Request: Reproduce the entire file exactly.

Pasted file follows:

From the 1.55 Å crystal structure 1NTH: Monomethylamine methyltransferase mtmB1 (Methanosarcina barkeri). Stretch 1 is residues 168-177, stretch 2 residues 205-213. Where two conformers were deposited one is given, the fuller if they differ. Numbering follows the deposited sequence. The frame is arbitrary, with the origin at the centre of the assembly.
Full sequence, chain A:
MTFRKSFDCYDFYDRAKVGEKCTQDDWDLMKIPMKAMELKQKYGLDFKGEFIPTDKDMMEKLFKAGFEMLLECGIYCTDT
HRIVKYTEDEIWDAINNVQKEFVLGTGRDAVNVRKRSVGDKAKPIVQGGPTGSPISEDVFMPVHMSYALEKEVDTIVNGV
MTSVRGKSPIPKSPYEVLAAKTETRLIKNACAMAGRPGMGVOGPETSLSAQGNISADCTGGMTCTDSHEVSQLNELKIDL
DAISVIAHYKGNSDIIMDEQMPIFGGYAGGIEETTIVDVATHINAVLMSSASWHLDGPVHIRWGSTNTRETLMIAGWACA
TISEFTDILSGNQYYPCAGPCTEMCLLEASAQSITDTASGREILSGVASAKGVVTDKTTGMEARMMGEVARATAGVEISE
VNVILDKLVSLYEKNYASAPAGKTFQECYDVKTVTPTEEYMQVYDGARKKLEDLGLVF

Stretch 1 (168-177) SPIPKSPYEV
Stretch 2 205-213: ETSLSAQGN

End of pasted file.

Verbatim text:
From the 1.55 Å crystal structure 1NTH: Monomethylamine methyltransferase mtmB1 (Methanosarcina barkeri). Stretch 1 is residues 168-177, stretch 2 residues 205-213. Where two conformers were deposited one is given, the fuller if they differ. Numbering follows the deposited sequence. The frame is arbitrary, with the origin at the centre of the assembly.
Full sequence, chain A:
MTFRKSFDCYDFYDRAKVGEKCTQDDWDLMKIPMKAMELKQKYGLDFKGEFIPTDKDMMEKLFKAGFEMLLECGIYCTDT
HRIVKYTEDEIWDAINNVQKEFVLGTGRDAVNVRKRSVGDKAKPIVQGGPTGSPISEDVFMPVHMSYALEKEVDTIVNGV
MTSVRGKSPIPKSPYEVLAAKTETRLIKNACAMAGRPGMGVOGPETSLSAQGNISADCTGGMTCTDSHEVSQLNELKIDL
DAISVIAHYKGNSDIIMDEQMPIFGGYAGGIEETTIVDVATHINAVLMSSASWHLDGPVHIRWGSTNTRETLMIAGWACA
TISEFTDILSGNQYYPCAGPCTEMCLLEASAQSITDTASGREILSGVASAKGVVTDKTTGMEARMMGEVARATAGVEISE
VNVILDKLVSLYEKNYASAPAGKTFQECYDVKTVTPTEEYMQVYDGARKKLEDLGLVF

Stretch 1 (168-177) SPIPKSPYEV
Stretch 2 205-213: ETSLSAQGN